The C5 Hub Offering Light Through the Darkness of COVID-19
Boyle Street Community Services works in a ground-breaking partnership with five other non-profit agencies to operate the C5 Northeast Hub, which provides employment, family, and housing services, and programs for children and seniors. Our partners at the Hub include the Edmonton Mennonite Centre for Newcomers, Bent Arrow Traditional Healing Society, Norwood Child and Family Resource Centre, and Terra Centre. Through the Hub, we meet the need for services in North East Edmonton.
In our fifth and final blog post in our “Poverty, Homelessness and COVID-19: Boyle Street Community Services' Response to the Global Pandemic” series, we interviewed Felicia Wilson, the Family Resource Network Operations Support at the C5 Northeast Hub, to give us an idea of how the Hub has been responding to the COVID-19 pandemic.
When the pandemic was declared mid-March 2020, like most organizations, the Hub closed its doors and transitioned to online programming. While adapting to new forms of service delivery has been a challenge for both staff and clients, the Hub continues to innovate by developing new programs to meet the needs of North East Edmonton.
“A lot of our programs that would have otherwise been in person transitioned online,” explains Wilson. “Zoom was utilized a lot and we began offering our Health for Two and other parent education programs through this platform. We also transitioned our parent-child programs and youth groups to online platforms.”
When schools closed to in-person learning in March, it was extremely difficult for the Hub’s clients. Many clients were faced with language barriers and found it very hard to interact with their children’s schools through online portals. Additionally, many clients did not have access to the technology that they needed to participate in online schooling. In response, the Hub organized a successful laptop drive that saw 500 computers or tablets handed out to clients who needed them for schoolwork or to stay connected with loved ones. The Hub also offered homework help for students over video-conferencing which was appreciated by parents who already had their hands full during the lockdown.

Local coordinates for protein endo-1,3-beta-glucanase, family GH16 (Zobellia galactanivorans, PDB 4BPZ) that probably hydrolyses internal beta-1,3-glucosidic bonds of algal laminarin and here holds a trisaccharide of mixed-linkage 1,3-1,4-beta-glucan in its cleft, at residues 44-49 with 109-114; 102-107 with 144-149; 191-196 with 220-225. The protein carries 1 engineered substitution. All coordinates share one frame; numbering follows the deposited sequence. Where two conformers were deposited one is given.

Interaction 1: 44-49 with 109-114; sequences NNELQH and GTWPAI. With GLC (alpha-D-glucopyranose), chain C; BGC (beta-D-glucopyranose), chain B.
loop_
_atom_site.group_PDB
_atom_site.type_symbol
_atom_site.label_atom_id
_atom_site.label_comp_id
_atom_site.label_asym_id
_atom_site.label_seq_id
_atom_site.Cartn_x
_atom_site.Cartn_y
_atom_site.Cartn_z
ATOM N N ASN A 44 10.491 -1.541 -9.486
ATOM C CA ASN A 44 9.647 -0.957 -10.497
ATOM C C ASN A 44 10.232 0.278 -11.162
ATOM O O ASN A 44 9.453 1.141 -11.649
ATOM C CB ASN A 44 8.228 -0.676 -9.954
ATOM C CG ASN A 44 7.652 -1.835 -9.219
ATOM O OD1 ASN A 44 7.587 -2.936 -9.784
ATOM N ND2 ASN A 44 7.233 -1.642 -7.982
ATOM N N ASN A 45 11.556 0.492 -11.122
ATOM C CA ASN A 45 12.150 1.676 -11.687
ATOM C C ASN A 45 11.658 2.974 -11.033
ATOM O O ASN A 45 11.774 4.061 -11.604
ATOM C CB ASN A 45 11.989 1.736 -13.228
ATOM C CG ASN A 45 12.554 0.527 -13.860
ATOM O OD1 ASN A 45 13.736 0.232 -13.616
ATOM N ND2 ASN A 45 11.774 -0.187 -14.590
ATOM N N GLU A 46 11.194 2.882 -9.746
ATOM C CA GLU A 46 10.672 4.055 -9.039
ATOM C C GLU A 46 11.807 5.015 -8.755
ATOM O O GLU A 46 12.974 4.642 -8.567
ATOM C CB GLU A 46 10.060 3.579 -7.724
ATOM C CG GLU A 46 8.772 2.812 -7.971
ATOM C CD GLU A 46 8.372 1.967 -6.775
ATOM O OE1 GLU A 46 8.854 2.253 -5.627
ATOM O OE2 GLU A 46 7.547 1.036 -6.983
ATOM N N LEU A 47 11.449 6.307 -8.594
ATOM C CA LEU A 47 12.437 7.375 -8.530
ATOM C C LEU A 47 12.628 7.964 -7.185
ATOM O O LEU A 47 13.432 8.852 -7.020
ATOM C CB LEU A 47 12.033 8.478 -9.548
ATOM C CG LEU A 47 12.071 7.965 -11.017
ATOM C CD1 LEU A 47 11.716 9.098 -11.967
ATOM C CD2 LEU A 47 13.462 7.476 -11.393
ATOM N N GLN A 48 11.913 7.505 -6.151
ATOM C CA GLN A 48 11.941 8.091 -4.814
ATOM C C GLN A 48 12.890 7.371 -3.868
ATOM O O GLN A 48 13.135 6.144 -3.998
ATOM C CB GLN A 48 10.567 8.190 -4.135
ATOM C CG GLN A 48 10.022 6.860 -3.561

During the lockdown, the Hub remained open in one crisis response capacity: providing food to those who desperately needed it. In response to rising food insecurity in Edmonton, the Hub staff began to brainstorm ways to provide supplies to clients who were facing barriers to accessing food; this is how the Pantry Program was born.
The Hub is equipped with plenty of food storage capacity in its community kitchen. The facility has several large fridges and freezers that can store large quantities of food, which were organized into hampers for clients in need during the lockdown.
“It started off with 25 families in April and grew rapidly,” explains Wilson. “Once we secured funding for the program, it grew exponentially from there. We now deliver 1100 hampers monthly to those in need.”
Because of the Hub’s unique storage capacity, staff have been able to provide families with fresh produce, eggs, milk, baby supplies, pet food, non-perishable goods, and even menstrual hygiene products. Donations were coming from a variety of sources, including the United Way, the Edmonton Food Bank and the Islamic Relief Society, Grupo Bimbo, Belmont Sobey’s and H & W Produce.
Organizing and distributing these hampers was not without its challenges, however. The doors to the Hub were not built with the ability to transfer an entire palette of food through their frames. As such, staff had to create human chains, where they would unload an entire palette of food items by handing them off one by one to be stored in the community kitchen, located at the back of the Hub. Another challenge is recruiting and organizing enough volunteer drivers to deliver the hampers.